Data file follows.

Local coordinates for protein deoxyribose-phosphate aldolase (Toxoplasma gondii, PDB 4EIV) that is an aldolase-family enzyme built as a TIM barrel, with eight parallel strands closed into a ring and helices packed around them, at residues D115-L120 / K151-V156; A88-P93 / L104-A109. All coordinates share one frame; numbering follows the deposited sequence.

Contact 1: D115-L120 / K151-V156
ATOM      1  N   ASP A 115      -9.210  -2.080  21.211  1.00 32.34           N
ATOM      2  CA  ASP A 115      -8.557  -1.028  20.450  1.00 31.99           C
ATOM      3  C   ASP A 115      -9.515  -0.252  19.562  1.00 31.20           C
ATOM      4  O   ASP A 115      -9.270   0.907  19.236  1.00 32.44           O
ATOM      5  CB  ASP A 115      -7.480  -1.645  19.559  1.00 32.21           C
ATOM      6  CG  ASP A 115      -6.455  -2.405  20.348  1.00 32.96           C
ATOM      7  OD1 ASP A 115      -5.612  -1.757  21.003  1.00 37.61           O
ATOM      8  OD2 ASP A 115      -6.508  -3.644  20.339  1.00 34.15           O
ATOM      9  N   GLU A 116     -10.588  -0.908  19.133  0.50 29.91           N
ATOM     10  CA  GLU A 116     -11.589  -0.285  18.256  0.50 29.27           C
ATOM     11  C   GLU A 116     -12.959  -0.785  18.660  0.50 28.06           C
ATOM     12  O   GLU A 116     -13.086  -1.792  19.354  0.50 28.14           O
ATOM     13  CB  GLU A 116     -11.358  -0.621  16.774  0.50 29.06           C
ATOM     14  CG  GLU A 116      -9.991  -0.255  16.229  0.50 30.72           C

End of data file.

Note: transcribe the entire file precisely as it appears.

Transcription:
Local coordinates for protein deoxyribose-phosphate aldolase (Toxoplasma gondii, PDB 4EIV) that is an aldolase-family enzyme built as a TIM barrel, with eight parallel strands closed into a ring and helices packed around them, at residues D115-L120 / K151-V156; A88-P93 / L104-A109. All coordinates share one frame; numbering follows the deposited sequence.

Contact 1: D115-L120 / K151-V156
ATOM      1  N   ASP A 115      -9.210  -2.080  21.211  1.00 32.34           N
ATOM      2  CA  ASP A 115      -8.557  -1.028  20.450  1.00 31.99           C
ATOM      3  C   ASP A 115      -9.515  -0.252  19.562  1.00 31.20           C
ATOM      4  O   ASP A 115      -9.270   0.907  19.236  1.00 32.44           O
ATOM      5  CB  ASP A 115      -7.480  -1.645  19.559  1.00 32.21           C
ATOM      6  CG  ASP A 115      -6.455  -2.405  20.348  1.00 32.96           C
ATOM      7  OD1 ASP A 115      -5.612  -1.757  21.003  1.00 37.61           O
ATOM      8  OD2 ASP A 115      -6.508  -3.644  20.339  1.00 34.15           O
ATOM      9  N   GLU A 116     -10.588  -0.908  19.133  0.50 29.91           N
ATOM     10  CA  GLU A 116     -11.589  -0.285  18.256  0.50 29.27           C
ATOM     11  C   GLU A 116     -12.959  -0.785  18.660  0.50 28.06           C
ATOM     12  O   GLU A 116     -13.086  -1.792  19.354  0.50 28.14           O
ATOM     13  CB  GLU A 116     -11.358  -0.621  16.774  0.50 29.06           C
ATOM     14  CG  GLU A 116      -9.991  -0.255  16.229  0.50 30.72           C